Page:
I’ll probably have a glass or two of something tonight.
It’s official: my book is now published and available in the US! What’s more, my author copies have arrived, so I’ve actually got physical copies that I can hold in my hand.
You can buy the book at Wiley’s site here, and pre-order with Amazon (the US site lists is as “currently unavailable”, and the UK site lists is as available from 22nd Feb, 2022. ,though hopefully it’ll be a little earlier than that). Other bookstores are also stocking it.
I’m over the moon: it’s been a long slog, and I’d like to acknowledge not only those I mentioned in last week’s post (Who gets acknowledged?), but everybody else. Particularly, at this point, everyone at Wiley, calling out specifically Jim Minatel, my commissioning editor. I’m currently basking in the glow of something completed before getting back to my actual job, as CEO of Profian. I’ll probably have a glass or two of something tonight. In the meantime, here’s a quote from Bruce Schneier to get you thinking about reading the book.
Trust is a complex and important concept in network security. Bursell neatly unpacks it in this detailed and readable book.
Bruce Schneier, author of Liars and Outliers: Enabling the Trust that Society Needs to Thrive
At least you know what to buy your techy friends for Christmas!
Some of the less obvious folks who get a mention in my book, and why
After last week’s post, noting that my book was likely to be delayed, it turns out that it may be available sooner than I’d thought. Those of you in the US should be able to get hold of a copy first – possibly sooner than I do. The rest of the world should have availability soon after. While you’re all waiting for your copy, however, I thought it might be fun for me to reveal a little about the acknowledgements: specifically, some of the less obvious folks who get a mention, and why they get a mention.
So, without further ado, here’s a list of some of them:
David Braben – in September 1984, not long after my 14th birthday, the game Elite came out on the BBC micro. I was hooked, playing for as long and as often as I was allowed (which wasn’t as much as I would have liked, as we had no monitor, and I had to hook the BBC up to the family TV). I first had the game on cassette, and then convinced my parents that a (5.25″) floppy drive would be a good educational investment for me, thereby giving me the ability to play the extended (and much quicker loading) version of the game. Fast forward to now, and I’m still playing the game which, though it has changed and expanded in many ways, is still recognisably the same one that came out 37 years ago. David Braben was the initial author, and still runs the company (Frontier Developments) which creates, runs and supports the game. Elite excited me, back in the 80s, with what computers could do, leading me to look into wireframes, animation and graphics.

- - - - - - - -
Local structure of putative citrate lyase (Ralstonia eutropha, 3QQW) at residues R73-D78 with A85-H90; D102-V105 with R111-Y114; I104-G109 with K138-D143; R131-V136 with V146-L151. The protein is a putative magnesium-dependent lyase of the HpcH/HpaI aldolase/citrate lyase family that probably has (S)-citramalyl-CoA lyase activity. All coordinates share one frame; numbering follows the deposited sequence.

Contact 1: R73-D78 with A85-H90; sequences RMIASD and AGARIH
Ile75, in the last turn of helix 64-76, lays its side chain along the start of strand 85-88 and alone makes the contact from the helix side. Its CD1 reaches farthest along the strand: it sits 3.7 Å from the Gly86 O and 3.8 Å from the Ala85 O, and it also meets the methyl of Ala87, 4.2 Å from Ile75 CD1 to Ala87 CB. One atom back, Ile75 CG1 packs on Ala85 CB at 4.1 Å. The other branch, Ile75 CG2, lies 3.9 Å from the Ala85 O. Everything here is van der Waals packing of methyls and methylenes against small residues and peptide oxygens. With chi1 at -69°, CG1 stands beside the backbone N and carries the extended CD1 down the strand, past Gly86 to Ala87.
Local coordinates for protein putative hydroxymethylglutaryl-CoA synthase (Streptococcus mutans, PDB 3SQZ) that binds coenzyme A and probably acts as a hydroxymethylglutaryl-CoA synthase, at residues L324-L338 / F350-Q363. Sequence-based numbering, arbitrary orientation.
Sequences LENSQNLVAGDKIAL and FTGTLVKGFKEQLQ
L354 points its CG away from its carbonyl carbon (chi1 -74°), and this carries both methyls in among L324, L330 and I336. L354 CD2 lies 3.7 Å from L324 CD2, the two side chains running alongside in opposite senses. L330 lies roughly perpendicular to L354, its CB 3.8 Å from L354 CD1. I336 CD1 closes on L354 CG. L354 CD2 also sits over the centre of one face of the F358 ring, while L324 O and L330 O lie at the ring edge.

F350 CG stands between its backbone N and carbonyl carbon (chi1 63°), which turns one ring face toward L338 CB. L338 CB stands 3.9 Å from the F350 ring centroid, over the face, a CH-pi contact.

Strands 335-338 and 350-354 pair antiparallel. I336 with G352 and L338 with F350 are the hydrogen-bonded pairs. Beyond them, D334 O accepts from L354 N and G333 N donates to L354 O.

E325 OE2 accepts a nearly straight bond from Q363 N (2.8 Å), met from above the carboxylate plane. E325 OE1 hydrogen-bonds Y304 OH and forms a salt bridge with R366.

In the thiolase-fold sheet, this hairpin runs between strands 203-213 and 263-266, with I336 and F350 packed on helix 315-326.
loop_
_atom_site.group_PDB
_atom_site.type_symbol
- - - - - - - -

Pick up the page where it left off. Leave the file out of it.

Richard D’Silva – Richard was the “head of computers” at the school I attended from 1984-1989. He encouraged me (and many others) to learn what computers could do, all the way up to learning Pascal and Assembly language to supplement the (excellent) BASIC available BBC Bs and BBC Masters which the school had (and, latterly, some RISC machines). There was a basic network, too, an “Econet”, and this brought me to initial research into security – mainly as a few of us tried (generally unsuccessfully) to access machines and accounts were weren’t supposed to.
William Gibson – Gibson wrote Neuromancer – and then many other novels (and short stories) – in the cyberpunk genre. His vision of engagement with technology – always flawed, often leading to disaster, has yielded some of the most exciting and memorable situations and characters in scifi (Molly, we love you!).
Nick Harkaway – I met Nick Cornwell (who writes as Nick Harkaway) at the university Jiu Jitsu club, but he became a firm friend beyond that. Always a little wacky, interested maybe more about the social impacts of technology than tech for tech’s sake (more my style then), he always had lots of interesting opinions to share. When he started writing, his wackiness and thoughtfulness around how technology shapes us informed his fiction (and non-fiction). If you haven’t read The Gone-Away World, order it now (and read it after you’ve finished my book!).
Anne McCaffrey – while I’m not an enormous fan of fantasy fiction (and why do scifi and fantasy always seem to be combined in the same section in bookshops?), Anne McCaffrey’s work was a staple in my teenage years. I devoured her DragonRiders of Pern series and also enjoyed her (scifi) Talents series as that emerged. One of the defining characteristics of her books was always strong female characters – a refreshing change for a genre which, at the time, seemed dominated by male protagonists. McCaffrey also got me writing fiction – at one point, my school report in English advised that “Michael has probably written enough science fiction for now”.
Mrs Macquarrie (Jenny) – Mrs Macquarrie was my Maths teacher from around 1978-1984. She was a redoubtable Scot, known to the wider world as wife of the eminent theologian John Macquarrie, but, in the universe of the boarding school I attended, she was the strict but fair teacher who not only gave me a good underpinning in Maths, but also provided a “computer club” at the weekends (for those of us who were boarding), with her ZX Spectrum.